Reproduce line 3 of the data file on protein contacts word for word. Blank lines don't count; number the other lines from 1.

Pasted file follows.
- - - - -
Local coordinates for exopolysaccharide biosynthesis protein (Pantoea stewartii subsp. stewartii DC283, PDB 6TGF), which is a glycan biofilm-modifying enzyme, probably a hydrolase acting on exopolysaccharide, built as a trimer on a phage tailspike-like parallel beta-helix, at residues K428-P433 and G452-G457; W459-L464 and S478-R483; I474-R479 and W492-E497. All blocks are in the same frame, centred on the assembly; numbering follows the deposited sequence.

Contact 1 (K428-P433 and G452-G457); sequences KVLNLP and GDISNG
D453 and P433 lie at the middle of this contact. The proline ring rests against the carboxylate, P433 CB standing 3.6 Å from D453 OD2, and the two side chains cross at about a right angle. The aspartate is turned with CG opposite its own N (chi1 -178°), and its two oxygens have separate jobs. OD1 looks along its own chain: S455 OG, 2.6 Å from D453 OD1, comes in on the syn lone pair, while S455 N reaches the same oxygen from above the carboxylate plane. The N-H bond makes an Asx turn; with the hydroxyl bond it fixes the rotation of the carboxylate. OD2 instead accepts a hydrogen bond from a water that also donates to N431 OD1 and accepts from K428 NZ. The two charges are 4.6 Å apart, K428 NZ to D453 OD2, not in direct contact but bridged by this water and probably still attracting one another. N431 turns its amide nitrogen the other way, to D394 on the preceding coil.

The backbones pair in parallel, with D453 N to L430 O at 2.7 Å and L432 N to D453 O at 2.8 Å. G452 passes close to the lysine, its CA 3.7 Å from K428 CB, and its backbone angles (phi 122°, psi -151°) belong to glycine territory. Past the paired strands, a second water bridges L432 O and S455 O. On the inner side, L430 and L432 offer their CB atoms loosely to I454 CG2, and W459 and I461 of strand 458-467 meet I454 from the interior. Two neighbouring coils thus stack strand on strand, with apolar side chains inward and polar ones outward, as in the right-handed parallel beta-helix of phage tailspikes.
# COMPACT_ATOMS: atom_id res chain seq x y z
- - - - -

D453 and P433 lie at the middle of this contact. The proline ring rests against the carboxylate, P433 CB standing 3.6 Å from D453 OD2, and the two side chains cross at about a right angle. The aspartate is turned with CG opposite its own N (chi1 -178°), and its two oxygens have separate jobs. OD1 looks along its own chain: S455 OG, 2.6 Å from D453 OD1, comes in on the syn lone pair, while S455 N reaches the same oxygen from above the carboxylate plane. The N-H bond makes an Asx turn; with the hydroxyl bond it fixes the rotation of the carboxylate. OD2 instead accepts a hydrogen bond from a water that also donates to N431 OD1 and accepts from K428 NZ. The two charges are 4.6 Å apart, K428 NZ to D453 OD2, not in direct contact but bridged by this water and probably still attracting one another. N431 turns its amide nitrogen the other way, to D394 on the preceding coil.